The 2013 death of 8-year-old Gabriel Fernandez went beyond the scope of tragedy — the child had been incessantly abused by his mother, Pearl Fernandez and her boyfriend, Isauro Aguirre, and the injuries present on his body at the time of his death showed that he had long been suffering. The horrifying details of Fernandez's last months in his short life were covered in Netflix's latest true crime docuseries, The Trials of Gabriel Fernandez.
The abuse in and of itself is enough to make any normal person filled with rage, but Gabriel Fernandez's death also included many missteps by the people citizens entrust to make balanced decisions on behalf of children.
Fernandez's death occurred just six months after he was placed in the care of his mother — before that, he was raised by his loving uncle, and then by his grandparents.
The shift in custody has now become a central focus of the case, and there's been a tremendous focus on the social workers who may have been aware of what was going on at Fernandez's home.
Gabriel Fernandez's case included social workers, but what were they doing when the child was suffering? Read on to find out more details about their involvement in the case, and how it became so mishandled in the weeks and months before his death.
Where were the social workers in Gabriel Fernandez's case?
When Fernandez was brought into an L.A. hospital on May 22, 2013, it was clear that the child had endured horrendous abuse. Though his mother had claimed that Fernandez was unconscious as a result of hitting his head on a bedroom dresser, it was evident that his injuries were not the result of an accident. Though doctors and nurses tried at length to save his life, he ultimately succumbed to his injuries on May 24.
Fernandez's skull was cracked in multiple places, which was not from a dresser trauma. He also had multiple broken ribs, and he had been shot in the face with a BB gun several times. His throat skin looked to be burned, and he had ligature marks on his ankles. These marks pointed to a theory that he had been tied up and tortured before.
In addition, Fernandez's teeth had been knocked out. It was later discovered that he would often be forced to consume his own urine and vomit.
The injuries were devastating to those who treated him at the hospital, and immediately many people began to wonder how this could have happened to such a young boy.
Once news broke about Gabriel Fernandez's death, an investigation commenced into the L.A. County Board of Supervisors. The Board of Supervisors had an annual budget of $30 billion, and they oversaw many areas, including public hospitals, the district attorney's office, and the sheriff's department.
The Board also was in charge of the children and families well-being area, which would have been conducting checks for kids like Gabriel Fernandez. Because Fernandez had been under the custody of various family members throughout his life, this department would have been checking on his living conditions and ensuring that he was in a safe environment. Clearly, he was not.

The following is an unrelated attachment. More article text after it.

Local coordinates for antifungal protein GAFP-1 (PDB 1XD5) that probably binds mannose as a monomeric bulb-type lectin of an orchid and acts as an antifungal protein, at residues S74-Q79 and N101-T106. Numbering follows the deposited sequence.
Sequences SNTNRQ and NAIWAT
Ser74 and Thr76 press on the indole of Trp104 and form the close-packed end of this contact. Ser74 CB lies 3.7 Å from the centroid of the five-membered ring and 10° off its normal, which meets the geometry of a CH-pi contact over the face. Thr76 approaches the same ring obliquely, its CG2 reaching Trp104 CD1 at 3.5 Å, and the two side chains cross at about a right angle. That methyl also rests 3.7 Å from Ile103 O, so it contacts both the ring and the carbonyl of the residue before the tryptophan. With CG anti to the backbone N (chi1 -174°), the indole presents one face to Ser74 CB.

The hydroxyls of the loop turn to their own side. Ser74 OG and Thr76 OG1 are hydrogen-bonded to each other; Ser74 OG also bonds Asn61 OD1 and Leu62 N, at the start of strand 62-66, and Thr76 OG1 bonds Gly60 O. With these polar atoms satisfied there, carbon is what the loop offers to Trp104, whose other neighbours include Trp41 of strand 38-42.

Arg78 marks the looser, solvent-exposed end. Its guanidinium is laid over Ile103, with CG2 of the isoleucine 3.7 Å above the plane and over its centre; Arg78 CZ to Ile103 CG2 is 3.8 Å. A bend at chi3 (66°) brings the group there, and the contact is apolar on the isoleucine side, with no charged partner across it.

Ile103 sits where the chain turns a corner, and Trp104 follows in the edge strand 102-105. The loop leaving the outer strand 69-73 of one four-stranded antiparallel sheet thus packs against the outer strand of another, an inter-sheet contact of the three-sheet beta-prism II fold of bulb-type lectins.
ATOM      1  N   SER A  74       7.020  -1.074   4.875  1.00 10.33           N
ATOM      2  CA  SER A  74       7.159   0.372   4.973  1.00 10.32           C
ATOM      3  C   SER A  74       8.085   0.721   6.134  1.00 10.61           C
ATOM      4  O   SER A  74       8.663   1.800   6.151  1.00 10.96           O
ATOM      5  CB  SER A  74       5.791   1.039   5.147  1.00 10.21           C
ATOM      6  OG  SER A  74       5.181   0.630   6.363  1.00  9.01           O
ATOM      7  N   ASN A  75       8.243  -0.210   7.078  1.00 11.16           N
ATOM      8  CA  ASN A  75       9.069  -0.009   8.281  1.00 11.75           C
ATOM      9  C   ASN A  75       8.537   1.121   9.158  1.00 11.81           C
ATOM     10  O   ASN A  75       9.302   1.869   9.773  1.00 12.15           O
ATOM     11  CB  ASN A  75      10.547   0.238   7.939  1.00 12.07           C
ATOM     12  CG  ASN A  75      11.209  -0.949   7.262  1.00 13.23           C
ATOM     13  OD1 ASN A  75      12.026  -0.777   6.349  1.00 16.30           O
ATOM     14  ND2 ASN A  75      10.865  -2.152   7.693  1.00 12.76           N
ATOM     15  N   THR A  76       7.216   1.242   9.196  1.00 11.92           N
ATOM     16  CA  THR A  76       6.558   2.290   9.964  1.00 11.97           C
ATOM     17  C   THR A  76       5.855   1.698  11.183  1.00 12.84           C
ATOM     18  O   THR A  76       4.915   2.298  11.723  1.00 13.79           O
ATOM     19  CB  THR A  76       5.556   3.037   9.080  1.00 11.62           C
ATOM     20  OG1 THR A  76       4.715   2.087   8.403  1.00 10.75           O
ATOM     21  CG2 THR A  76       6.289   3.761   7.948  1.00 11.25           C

Fernandez's mother had also been previously investigated for mistreating her other children.
"The social workers were under scrutiny because they were suspected of making very serious errors," LA Times reporter Garrett Therolf said in the documentary.
Eventually, after Therolf and other reporters chose to investigate the case further, it was discovered that four social workers had not done their due diligence with Fernandez's case. They had even falsified documents pertaining to his well-being.
Patricia Clement and Stefanie Rodriguez were discovered to be two of the social workers who had neglected their responsibility. Both were soon fired from the department, as were their supervisors, Gregory Merritt and Kevin Bom. In 2016, they were each charged with one felony count of child abuse.
It was revealed that Fernandez's school teacher had personally contacted Rodriguez about how the child appeared to be suffering from abuse. Rodriguez assured the teacher that she would look into it, but she never did.
Clement was supposed to investigate after learning Fernandez had been shot with a BB gun. There is no record that she ever did so.
Where are the social workers in Gabriel Fernandez's case now?
For those who watched The Trials of Gabriel Fernandez and were hoping for complete justice, that isn't the end of this story.
A lower court later dismissed the charges against the four social workers in January of 2020. Gregory Merritt appeared in the docuseries and expressed how he didn't think he could have done any more for the child. He also maintained that nobody had approached him about inconsistencies in what was happening to Fernandez and in his file.
Multiple appeals from the prosecutor's office were denied, and the four are next expected to appear in court on March 23, 2020. The hearing will be about the charges getting dismissed, and the District Attorney is expected not to appeal this dismissal. The four will therefore not be charged with anything pertaining to the death of Gabriel Fernandez.
Fernandez's mother's boyfriend, Isauro Aguirre, received the death penalty in 2018 for the 8-year-old's death. Pearl Fernandez pleaded guilty to first degree murder, and therefore didn't get sentenced to death.
All six episodes of The Trials of Gabriel Fernandez are available to stream on Netflix now.